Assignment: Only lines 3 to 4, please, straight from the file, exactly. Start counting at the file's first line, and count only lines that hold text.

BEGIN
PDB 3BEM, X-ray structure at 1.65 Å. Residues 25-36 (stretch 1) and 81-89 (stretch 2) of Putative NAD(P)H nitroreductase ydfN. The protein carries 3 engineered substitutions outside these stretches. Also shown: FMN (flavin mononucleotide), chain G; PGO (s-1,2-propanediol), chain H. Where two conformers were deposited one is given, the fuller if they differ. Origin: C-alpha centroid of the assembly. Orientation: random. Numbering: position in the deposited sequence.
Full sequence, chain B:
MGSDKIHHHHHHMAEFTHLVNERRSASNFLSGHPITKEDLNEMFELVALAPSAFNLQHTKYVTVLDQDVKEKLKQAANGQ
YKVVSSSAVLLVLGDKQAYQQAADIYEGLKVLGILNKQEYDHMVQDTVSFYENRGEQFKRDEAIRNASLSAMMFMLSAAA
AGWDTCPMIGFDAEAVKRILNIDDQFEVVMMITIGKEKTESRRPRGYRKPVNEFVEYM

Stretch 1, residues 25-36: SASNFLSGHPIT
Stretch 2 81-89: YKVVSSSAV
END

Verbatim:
MGSDKIHHHHHHMAEFTHLVNERRSASNFLSGHPITKEDLNEMFELVALAPSAFNLQHTKYVTVLDQDVKEKLKQAANGQ
YKVVSSSAVLLVLGDKQAYQQAADIYEGLKVLGILNKQEYDHMVQDTVSFYENRGEQFKRDEAIRNASLSAMMFMLSAAA